Smoking meat should be fun, but if you’re just getting started it can feel like there is way too much you have to learn. This can get stressful when your guests start to arrive just when everything is going wrong. Next thing you know your friends are all “out of town” every time you host a BBQ.
It’s a lot more fun if can get some practice in and watch out for these common mistakes that almost every barbecuer makes. When you’ve smoked some pork butts, chicken and tried your hands at a brisket and everything’s coming together then invite the whole gang over and wow ‘em with your smoking skills. In the meantime learn from the smoking mistakes of others and share any mistakes you’ve made in the comments below.
1) Using the wrong cut of meat.
It can be tempting to just grab the cheapest cut from the meat section in your nearest chain supermarket and start smoking. But if you want to produce delicious pulled pork, ribs or brisket , you MUST start with the best quality you can afford.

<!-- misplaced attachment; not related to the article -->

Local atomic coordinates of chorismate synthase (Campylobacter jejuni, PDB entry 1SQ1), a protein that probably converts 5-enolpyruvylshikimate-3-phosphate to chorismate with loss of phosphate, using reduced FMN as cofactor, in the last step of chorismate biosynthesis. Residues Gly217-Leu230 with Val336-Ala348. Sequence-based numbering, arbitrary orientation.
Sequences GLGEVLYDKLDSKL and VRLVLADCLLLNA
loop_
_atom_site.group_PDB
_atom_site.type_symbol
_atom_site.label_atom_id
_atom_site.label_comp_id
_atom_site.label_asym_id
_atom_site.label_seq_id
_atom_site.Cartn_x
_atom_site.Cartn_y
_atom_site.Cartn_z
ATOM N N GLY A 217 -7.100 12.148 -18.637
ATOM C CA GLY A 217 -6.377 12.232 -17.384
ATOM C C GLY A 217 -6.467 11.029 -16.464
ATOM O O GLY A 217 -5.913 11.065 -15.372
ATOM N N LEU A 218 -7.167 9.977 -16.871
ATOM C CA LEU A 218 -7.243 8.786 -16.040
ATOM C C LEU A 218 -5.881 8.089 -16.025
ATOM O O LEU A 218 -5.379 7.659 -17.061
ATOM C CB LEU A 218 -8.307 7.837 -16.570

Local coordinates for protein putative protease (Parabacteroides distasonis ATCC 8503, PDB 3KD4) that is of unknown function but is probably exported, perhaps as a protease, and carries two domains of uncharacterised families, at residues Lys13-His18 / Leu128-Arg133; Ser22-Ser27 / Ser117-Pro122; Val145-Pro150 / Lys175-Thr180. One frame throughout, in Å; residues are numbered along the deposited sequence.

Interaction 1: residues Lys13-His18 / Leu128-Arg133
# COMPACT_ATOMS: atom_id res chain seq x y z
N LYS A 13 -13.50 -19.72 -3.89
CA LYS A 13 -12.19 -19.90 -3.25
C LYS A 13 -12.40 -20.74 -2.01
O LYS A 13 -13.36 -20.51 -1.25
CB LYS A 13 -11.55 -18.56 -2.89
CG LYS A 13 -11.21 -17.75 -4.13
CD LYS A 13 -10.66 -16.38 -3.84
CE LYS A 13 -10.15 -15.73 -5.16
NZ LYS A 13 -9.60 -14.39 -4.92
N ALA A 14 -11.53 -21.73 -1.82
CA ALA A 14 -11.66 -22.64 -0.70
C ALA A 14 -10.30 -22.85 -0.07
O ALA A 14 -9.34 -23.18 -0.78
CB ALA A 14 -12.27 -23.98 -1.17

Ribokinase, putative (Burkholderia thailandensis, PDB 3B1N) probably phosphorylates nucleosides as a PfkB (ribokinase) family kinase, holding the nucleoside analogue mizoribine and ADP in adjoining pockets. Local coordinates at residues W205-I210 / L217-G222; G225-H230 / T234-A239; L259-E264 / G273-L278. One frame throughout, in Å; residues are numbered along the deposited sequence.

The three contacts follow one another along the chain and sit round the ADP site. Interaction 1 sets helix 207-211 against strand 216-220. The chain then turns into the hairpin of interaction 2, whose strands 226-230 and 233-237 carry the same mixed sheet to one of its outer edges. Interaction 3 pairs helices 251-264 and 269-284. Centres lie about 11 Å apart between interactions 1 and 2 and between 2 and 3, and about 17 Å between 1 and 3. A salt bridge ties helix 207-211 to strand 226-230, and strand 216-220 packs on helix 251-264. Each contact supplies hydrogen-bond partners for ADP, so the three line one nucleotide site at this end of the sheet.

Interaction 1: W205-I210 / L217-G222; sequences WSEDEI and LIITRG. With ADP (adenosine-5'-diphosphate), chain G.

Your local butcher is your best friend. Tell your butcher exactly what you are looking for. This will very depending on what you plan on smoking. This is a huge topic on it’s own but some important things to look out for are:
- Ribs – You want to look for good meat coverage over the bone and avoid too much surface fat. If you can avoid buying frozen.
- Brisket – Try and choose a brisket with nice marbling and white, hard fat about 1/4″ to 1/3″ (0.6cm – 0.8cm) thick over the entire flat portion.
- Pork Butt – While a bit more forgiving than brisket, for best results look for the large “money muscle” at the opposite end of the bone.
“Look at the opposite end of the bone. It’s tube shaped (with striations and stripes). You’ll see the bands of fat evenly spaced along the muscle. When fully cooked that fat should easily melt away and render.” Bill West, Barbecuetricks.com
2) Using lighter fluid to start your charcoal briquettes.
This is one of the most common barbecue mistakes amateurs make. I get it! You’re impatient and want to start cooking RIGHT NOW.
Before you douse your charcoal in lighter fluid understand that this can give off some really awful odors and funky tastes in your smoked meat. Not to mention this going against the whole point of low and slow cooking.